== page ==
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In most of the ancient literature and philosophy, boredom is considered a personal, social and moral weakness.
Philosophers talk about boredom as proof that life is essentially meaningless,...
Boredom is a signal to your body that the current activity is not meaningful and we should be doing something else, or be somewhere else. Many recent studies have associated boredom with the urge to flaunt social distancing rules and quarantine regulations.
Boredom by itself is a neutral signal but can affect a person in varied ways depending on his life situation and the current environment.
Boredom by itself does not feel great, but just like pain, it is a body’s emotional call to action. It nudges us to look for an alternate set of behaviours and try to add more significance to our activities.
We normally try to balance paying attention and finding meaning, wanting to do something but not wanting to do anything in particular.
Flow is the satisfying feeling of absorption we get when we’re wholly focused on an enjoyable, open-ended activity, of which we are in control but which stretches our abilities...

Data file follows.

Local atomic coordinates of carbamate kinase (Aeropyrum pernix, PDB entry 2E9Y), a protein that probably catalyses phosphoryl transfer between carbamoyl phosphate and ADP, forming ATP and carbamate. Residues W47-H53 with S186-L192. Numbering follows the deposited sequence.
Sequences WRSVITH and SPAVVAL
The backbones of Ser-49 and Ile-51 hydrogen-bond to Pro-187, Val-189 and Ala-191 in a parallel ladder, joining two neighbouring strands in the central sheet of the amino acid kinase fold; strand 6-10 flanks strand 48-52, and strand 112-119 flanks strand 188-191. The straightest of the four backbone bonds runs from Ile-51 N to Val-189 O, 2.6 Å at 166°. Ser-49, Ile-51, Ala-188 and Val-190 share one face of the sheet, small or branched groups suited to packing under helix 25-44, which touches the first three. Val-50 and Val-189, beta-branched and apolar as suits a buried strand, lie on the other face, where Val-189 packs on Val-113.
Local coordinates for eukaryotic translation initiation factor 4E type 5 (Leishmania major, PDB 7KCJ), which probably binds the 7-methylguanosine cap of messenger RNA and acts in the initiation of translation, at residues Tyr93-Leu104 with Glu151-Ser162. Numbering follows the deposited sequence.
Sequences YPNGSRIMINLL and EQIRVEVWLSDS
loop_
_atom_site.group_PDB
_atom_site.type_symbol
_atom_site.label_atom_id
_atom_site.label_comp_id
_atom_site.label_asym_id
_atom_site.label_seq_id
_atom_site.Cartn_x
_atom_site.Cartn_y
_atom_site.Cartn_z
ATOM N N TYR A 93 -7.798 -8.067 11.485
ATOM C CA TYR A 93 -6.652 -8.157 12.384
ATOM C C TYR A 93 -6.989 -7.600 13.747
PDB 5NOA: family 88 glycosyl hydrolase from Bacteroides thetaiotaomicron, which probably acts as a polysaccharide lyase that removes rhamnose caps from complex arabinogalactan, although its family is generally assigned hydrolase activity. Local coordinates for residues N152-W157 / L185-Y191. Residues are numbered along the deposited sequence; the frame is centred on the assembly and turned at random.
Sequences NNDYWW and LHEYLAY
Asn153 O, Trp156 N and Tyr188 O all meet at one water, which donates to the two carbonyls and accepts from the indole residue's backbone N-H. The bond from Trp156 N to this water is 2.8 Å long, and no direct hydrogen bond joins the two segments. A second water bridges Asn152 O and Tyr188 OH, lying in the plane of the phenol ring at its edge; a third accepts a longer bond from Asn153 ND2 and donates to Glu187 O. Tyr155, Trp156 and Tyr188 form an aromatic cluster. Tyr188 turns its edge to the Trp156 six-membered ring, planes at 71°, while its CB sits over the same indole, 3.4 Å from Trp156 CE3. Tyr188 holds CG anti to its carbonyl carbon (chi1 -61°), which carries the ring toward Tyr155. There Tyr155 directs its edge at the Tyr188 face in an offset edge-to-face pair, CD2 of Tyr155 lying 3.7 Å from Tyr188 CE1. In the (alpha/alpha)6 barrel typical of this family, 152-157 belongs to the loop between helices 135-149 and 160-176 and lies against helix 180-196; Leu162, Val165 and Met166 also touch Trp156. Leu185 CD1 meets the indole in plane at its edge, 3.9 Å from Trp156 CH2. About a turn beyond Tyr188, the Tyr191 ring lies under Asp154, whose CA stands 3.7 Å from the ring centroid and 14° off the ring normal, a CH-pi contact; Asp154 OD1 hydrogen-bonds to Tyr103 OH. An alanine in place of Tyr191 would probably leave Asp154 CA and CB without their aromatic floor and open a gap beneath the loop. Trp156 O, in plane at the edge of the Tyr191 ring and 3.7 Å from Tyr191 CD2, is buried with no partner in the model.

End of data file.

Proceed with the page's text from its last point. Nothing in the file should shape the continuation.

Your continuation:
While boredom signifies a lack of stimulus, pauses in engagement can be of great value. Being able to appreciate this means you won’t get bored and will be able to find things of interest to think or find contentment in simply being.
Instead of trying to monetize or avoid idle time, use it to develop inner resources, such as curiosity, playfulness, imagination, perseverance and agency. From that all sorts of fulfilling activities can emerge.
It drives us to engage in activities that we find more meaningful than those at hand. Without it, we’d be perpetually excited by everything.
Research shows that people who are bored...
When we’re consciously doing things we’re using the “executive attention network, ” the parts of the brain that control and inhibit our attention. The attention network makes it possible for us to relate directly to the world presently around us.
By contrast, when our minds wander, we activate the brain’s “default mode network, ” which is the brain “at rest”; not focused on an external, goal-oriented task. In this mode, we still tap about 95% of the energy we use when our brains are engaged in focused thinking.